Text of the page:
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Using Risk for Advanced Proximal Colonic Neoplasia To Tailor Endoscopic Screening for Colorectal Cancer

Thomas F. Imperiale, MD; David R. Wagner, MS; Ching Y. Lin, BS; Gregory N. Larkin, MD; James D. Rogge, MD; and David F. Ransohoff, MD
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From Indiana University School of Medicine, Indiana University, Roudebush Veterans Affairs Medical Center, The Regenstrief Institute, Inc., Indianapolis Gastroenterology Research Foundation, and Eli Lilly and Co., Inc., Indianapolis, Indiana; and University of North Carolina, Chapel Hill, Chapel Hill, North Carolina.

Grant Support: In part by grant K24 DK 02756 from the National Institute of Diabetes and Digestive and Kidney Disorders (Dr. Imperiale).

Potential Financial Conflicts of Interest: At the time of data collection, Mr. Wagner was responsible for the Indianapolis Gastroenterology Research Foundation portion of the Eli Lilly colorectal cancer program, and a portion of his salary was paid by funds received from Lilly for program management.

Requests for Single Reprints: Thomas F. Imperiale, MD, The Regenstrief Institute, Inc., 1050 Wishard Boulevard, Indianapolis, IN 46202.

Current Author Addresses: Dr. Imperiale: The Regenstrief Institute, Inc., 1050 Wishard Boulevard, Indianapolis, IN 46202.

Ms. Lin: 6931 Middlebranch Avenue, Canton, OH 44721.

Dr. Rogge: Indianapolis Gastroenterology Research Foundation, 8051 South Emerson 200, Indianapolis, IN 46237.

Dr. Ransohoff: CB 7080, 4103 Bioinformatics Building, University of North Carolina at Chapel Hill, Chapel Hill, NC 27599-7080.

Mr. Wagner: Med Institute, 1400 Cumberland Avenue, West Lafayette, IN 47906.

Dr. Larkin: Eli Lilly and Co., Lilly Corporate Center, DC 2111, Indianapolis, IN 46285.

Author Contributions: Conception and design: T.F. Imperiale, D.R. Wagner, D.F. Ransohoff.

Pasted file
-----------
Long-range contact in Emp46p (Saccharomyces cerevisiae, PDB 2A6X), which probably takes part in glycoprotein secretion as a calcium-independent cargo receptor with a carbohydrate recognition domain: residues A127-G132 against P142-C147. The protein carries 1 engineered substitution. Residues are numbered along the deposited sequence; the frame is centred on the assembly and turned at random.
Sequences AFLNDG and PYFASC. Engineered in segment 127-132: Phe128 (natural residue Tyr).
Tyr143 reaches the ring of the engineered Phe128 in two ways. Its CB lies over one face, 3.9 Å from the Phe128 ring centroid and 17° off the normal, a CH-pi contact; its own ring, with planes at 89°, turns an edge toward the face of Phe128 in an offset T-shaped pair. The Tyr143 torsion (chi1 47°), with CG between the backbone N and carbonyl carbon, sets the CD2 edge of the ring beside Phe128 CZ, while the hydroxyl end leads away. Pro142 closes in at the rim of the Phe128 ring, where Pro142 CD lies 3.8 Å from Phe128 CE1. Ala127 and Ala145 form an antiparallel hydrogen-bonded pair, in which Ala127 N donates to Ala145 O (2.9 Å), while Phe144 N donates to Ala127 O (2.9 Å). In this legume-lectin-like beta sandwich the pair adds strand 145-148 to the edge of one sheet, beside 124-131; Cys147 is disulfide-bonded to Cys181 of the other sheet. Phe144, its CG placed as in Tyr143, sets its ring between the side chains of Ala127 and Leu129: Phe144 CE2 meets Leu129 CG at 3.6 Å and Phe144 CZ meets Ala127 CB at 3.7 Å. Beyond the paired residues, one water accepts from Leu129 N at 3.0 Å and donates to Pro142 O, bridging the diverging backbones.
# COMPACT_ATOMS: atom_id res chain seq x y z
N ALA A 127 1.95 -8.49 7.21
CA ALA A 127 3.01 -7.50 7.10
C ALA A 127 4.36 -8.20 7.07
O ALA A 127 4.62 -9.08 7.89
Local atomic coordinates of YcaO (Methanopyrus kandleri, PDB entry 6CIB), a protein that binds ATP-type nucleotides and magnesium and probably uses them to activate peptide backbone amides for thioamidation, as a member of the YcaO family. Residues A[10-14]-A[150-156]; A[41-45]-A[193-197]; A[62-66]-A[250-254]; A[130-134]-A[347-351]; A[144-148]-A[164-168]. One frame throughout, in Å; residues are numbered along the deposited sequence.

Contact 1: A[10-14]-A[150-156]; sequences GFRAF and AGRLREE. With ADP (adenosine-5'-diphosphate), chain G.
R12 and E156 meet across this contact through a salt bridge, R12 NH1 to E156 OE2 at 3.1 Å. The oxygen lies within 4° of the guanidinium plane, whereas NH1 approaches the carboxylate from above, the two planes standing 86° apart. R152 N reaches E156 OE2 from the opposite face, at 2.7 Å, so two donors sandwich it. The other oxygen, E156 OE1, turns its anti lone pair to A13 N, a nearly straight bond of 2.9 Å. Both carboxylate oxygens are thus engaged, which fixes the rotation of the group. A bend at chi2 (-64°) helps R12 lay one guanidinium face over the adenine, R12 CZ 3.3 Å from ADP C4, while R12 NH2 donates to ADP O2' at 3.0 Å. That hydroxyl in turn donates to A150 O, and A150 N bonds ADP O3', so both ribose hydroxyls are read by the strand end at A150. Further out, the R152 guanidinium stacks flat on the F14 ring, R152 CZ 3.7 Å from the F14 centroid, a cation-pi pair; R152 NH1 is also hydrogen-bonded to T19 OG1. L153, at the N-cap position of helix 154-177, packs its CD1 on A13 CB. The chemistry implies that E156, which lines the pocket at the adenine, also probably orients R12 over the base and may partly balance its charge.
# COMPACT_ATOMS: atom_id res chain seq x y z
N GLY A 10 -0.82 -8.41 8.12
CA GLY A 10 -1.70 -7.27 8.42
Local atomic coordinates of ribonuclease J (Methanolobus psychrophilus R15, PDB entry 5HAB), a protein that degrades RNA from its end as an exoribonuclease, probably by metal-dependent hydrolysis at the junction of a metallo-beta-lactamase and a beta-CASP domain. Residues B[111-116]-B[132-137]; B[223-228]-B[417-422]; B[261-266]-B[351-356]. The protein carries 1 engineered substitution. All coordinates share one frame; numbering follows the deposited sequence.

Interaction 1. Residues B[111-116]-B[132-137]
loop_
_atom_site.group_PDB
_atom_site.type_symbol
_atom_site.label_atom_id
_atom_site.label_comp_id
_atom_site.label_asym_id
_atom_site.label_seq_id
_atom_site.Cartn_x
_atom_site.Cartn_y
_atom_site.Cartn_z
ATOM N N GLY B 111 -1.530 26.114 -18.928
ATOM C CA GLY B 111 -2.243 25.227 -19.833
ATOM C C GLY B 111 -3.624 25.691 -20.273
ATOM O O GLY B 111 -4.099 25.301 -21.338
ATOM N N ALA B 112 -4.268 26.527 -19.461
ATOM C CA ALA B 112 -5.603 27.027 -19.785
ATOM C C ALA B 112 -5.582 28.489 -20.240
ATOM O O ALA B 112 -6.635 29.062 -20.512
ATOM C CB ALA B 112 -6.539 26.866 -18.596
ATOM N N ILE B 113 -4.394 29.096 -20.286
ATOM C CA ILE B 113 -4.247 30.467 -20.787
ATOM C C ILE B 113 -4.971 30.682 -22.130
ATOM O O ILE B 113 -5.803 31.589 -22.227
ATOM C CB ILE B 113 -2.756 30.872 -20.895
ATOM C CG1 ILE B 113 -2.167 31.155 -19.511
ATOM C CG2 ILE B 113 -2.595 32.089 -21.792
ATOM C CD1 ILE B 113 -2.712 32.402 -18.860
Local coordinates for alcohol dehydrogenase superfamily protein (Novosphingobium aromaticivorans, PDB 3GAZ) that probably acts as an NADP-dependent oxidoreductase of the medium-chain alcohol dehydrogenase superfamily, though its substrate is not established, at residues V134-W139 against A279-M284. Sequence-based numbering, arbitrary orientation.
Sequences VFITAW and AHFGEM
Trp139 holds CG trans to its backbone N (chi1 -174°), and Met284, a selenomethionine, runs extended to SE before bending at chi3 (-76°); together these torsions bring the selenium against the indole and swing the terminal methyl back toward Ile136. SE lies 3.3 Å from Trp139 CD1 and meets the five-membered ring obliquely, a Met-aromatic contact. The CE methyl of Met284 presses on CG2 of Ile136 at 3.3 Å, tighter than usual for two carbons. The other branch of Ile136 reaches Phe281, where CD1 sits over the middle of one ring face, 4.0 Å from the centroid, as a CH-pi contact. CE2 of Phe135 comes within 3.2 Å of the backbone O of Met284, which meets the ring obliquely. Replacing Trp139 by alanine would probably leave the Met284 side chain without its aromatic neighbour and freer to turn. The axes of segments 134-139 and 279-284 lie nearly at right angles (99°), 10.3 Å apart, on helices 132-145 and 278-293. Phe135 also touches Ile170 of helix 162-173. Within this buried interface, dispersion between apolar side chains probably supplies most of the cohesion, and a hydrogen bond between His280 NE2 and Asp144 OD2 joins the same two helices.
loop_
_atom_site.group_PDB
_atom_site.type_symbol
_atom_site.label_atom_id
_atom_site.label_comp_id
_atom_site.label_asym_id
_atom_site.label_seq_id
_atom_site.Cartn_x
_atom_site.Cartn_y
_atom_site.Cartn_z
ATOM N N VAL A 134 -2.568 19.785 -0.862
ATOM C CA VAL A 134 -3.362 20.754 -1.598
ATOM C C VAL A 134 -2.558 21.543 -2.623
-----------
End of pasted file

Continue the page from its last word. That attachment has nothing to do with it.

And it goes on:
Analysis and interpretation of the data: T.F. Imperiale, D.R. Wagner, C.Y. Lin, D.F. Ransohoff.

Drafting of the article: T.F. Imperiale, D.F. Ransohoff.

Critical revision of the article for important intellectual content: T.F. Imperiale, D.R. Wagner, G.N. Larkin, J.D. Rogge, D.F. Ransohoff.

Final approval of the article: T.F. Imperiale, J.D. Rogge, D.F. Ransohoff.

Provision of study materials or patients: D.R. Wagner, G.N. Larkin, J.D. Rogge.

Statistical expertise: T.F. Imperiale.

Obtaining of funding: T.F. Imperiale.

Administrative, technical, or logistic support: D.R. Wagner, C.Y. Lin, G.N. Larkin.

Collection and assembly of data: T.F. Imperiale, D.R. Wagner, C.Y. Lin.

Ann Intern Med. 2003;139(12):959-965. doi:10.7326/0003-4819-139-12-200312160-00005
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The finding that sigmoidoscopy alone may fail to detect between 40% and 50% of advanced proximal neoplasms has led to calls for universal colonoscopy (12). However, the feasibility of this strategy may be limited by cost; safety; resource constraints; and an uncertain incremental benefit of colonoscopy on meaningful patient outcomes, such as mortality and quality of life (9). Although periodic sigmoidoscopy is recommended as an acceptable and equally preferred option among several tests, it is unclear in which patients sigmoidoscopy alone may be considered especially suitable. Some investigators have suggested that the intensity of testing be tailored to a person's risk (2326), but tailoring cannot effectively be done without detailed information about risk.

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Summary for Patients

Using Risks To Tailor Screening for Colorectal Cancer

The summary below is from the full report titled “Using Risk for Advanced Proximal Colonic Neoplasia To Tailor Endoscopic Screening for Colorectal Cancer.” It is in the 16 December 2003 issue of Annals of Internal Medicine (volume 139, pages 959-965). The authors are T.F. Imperiale, D.R. Wagner, C.Y. Lin, G.N. Larkin, J.D. Rogge, and D.F. Ransohoff.


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